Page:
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‘Accurate modelling of light at the nanoscale for efficient solar cells’







In this thesis three main ways in which the symmetry of a 3D photonic band gap crystals is disrupted, are described. ‘By studying symmetry-disruptions, we learn a lot about nanophotonic media, as functioning in everyday life,’ D. Devashish says. Investigated are: (i) finite sized disruptions, (ii) material absorptions and (iii) point defects acting as a resonant cavity.

‘We validated our numerical models with respect to analytical models, and interpreted our numerical findings using fundamental theories of physics,’ Devashish says. ‘In studying the reflectivity of 3D photonic band gap crystals with finite support, we found a good balance using numerical computations - to model the light propagation - and the physical limitations as observed in experimental settings.’

Observed was that the stop band hardly changes with the incident light angle. This supports the experimental notion that strong reflectivity peaks measured with a large numerical aperture, gives a faithful signature of the 3D band gap.

Then, a 3D photonic band gap crystal with finite support as a back reflector to a thin silicon film in the visible regime, was studied.  ‘Intense reflectivity peaks were predicted and actually observed,’ Devashish says. ‘Our numerical study reports a nearly 2.6 times enhanced frequency-, angle-, polarization-averaged absorption (between λ = 680 nm and λ = 890 nm) compared to a thin silicon film only. Within our field of research this observation was highly rated: that the maximum reflectivity inferred, is not limited by the finite size of the crystal.’

Devashish believes there are good reasons his results to be of practical use in the middle-term future in photovoltaics.

He concludes: ‘Our results indicate that 3D photonic band gap crystals with resonant cavities, are interesting candidates for the absorbing medium of a solar cell, in order to enhance the photovoltaic efficiency. Our analysis provides a numerical signature of cavity resonances, appearing due to the locally disrupted lattice symmetry in a 3D inverse woodpile photonic crystal.’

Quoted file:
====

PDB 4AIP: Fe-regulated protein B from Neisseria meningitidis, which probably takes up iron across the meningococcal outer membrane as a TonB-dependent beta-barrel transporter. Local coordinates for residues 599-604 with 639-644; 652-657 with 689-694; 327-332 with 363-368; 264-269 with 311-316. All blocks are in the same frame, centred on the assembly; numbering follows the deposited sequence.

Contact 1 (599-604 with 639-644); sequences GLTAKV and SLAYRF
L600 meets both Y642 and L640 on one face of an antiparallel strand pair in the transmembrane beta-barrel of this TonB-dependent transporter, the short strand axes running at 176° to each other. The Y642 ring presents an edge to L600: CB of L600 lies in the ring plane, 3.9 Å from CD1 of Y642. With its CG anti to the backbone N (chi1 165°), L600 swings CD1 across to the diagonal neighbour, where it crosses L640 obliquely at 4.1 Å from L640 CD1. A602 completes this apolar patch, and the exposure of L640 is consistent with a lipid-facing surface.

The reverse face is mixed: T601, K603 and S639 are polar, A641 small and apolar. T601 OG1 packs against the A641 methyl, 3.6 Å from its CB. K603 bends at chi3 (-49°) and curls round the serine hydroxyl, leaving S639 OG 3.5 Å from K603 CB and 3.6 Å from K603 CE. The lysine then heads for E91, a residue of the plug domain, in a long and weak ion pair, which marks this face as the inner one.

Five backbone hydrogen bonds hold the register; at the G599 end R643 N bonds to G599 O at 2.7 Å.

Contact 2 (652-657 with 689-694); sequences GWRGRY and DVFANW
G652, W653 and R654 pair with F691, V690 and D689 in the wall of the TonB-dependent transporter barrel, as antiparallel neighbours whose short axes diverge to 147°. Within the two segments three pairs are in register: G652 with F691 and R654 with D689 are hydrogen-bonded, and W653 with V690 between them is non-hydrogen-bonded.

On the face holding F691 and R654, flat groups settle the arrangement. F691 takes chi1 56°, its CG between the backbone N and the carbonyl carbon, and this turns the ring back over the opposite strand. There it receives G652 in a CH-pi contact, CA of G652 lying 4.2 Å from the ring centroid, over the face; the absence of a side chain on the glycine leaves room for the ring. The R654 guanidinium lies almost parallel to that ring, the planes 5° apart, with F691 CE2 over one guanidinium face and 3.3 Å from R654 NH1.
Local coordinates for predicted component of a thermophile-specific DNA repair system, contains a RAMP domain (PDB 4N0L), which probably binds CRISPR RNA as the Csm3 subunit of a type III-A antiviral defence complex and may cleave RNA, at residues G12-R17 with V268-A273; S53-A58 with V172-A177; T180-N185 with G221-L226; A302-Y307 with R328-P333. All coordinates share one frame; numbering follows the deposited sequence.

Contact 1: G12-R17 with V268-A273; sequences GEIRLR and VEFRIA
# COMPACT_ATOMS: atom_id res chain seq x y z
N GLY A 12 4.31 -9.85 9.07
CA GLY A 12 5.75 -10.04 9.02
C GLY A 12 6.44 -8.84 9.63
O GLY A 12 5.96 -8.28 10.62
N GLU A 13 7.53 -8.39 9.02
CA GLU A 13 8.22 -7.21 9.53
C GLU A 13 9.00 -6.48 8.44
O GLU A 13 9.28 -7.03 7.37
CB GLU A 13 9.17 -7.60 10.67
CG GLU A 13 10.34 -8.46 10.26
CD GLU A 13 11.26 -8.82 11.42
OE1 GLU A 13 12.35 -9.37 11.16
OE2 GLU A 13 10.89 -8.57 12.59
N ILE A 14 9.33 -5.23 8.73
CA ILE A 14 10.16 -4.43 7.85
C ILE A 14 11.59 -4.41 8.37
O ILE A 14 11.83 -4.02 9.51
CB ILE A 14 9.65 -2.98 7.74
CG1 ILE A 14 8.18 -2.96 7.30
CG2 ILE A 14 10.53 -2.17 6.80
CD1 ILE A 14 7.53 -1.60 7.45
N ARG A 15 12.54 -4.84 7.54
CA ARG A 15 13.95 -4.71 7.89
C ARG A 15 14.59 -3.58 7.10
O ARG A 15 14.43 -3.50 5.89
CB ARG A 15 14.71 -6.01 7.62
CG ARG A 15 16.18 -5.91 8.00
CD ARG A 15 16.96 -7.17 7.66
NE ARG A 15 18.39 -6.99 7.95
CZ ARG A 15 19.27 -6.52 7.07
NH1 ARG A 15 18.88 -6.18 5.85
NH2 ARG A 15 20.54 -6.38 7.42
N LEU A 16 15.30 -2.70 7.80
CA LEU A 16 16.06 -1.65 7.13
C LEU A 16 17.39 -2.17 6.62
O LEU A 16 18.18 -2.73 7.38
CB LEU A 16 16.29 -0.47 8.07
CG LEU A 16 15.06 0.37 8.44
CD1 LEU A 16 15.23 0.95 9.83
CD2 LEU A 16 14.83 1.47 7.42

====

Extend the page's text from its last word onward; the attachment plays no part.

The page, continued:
During the PhD project Devashish found himself learning physics. ‘The results we found in numerical analysis, posed from itself the logical question: What does it mean?’ he says.

‘We carefully constructed new theoretical insights, which were published, amongst others, in Physical Review Letters B. Within the Complex Photonic Systems group, in collaboration with the Mathematics of Computational Science Group, I enjoyed modelling real-world systems using physics based mathematical theories. It enriched my scientific expertise, and contributed to the expressiveness and practical importance of my work.’

Mathematical results

Also, important fundamental mathematical results were obtained. In the last chapter, Devashish investigated and implemented a novel numerical method, to provide an accurate model of light propagation in nanophotonic media.

‘We developed a novel solver using the discontinuous Galerkin finite-element method (DGFEM) for the time-harmonic Maxwell equations with periodic dielectric materials,’ Devashish explains. ‘For accurate eigenvalue computations, we have explicitly implemented the divergence constraint, which is often neglected.’


Both as a scientist and as a person, Devashish mentions his growing skills on interaction in research, and on presenting his results to a broader audience.

‘I now can talk for hours about my research, for example to children and students,’ he says. ‘I know how to hold their attention. Within Mesa+ I enjoyed the Mesa+ Days and colloquium meetings – such as within the Advanced Nanophotonics program -  in which I was allowed to present my work. I was given detailed and critical feedback in a very positive way.’

Future job

During international conferences Devashish met Development & Engineering (D&E) experts working within the ASML company, located at Veldhoven, The Netherlands.

‘I am happy to join their D&E department in the years to come,’ he says. ‘Surely I will miss the academic research to some extent. My main drive is to see back what I did, in devices used in everyday life. That really would mean a lot to me.'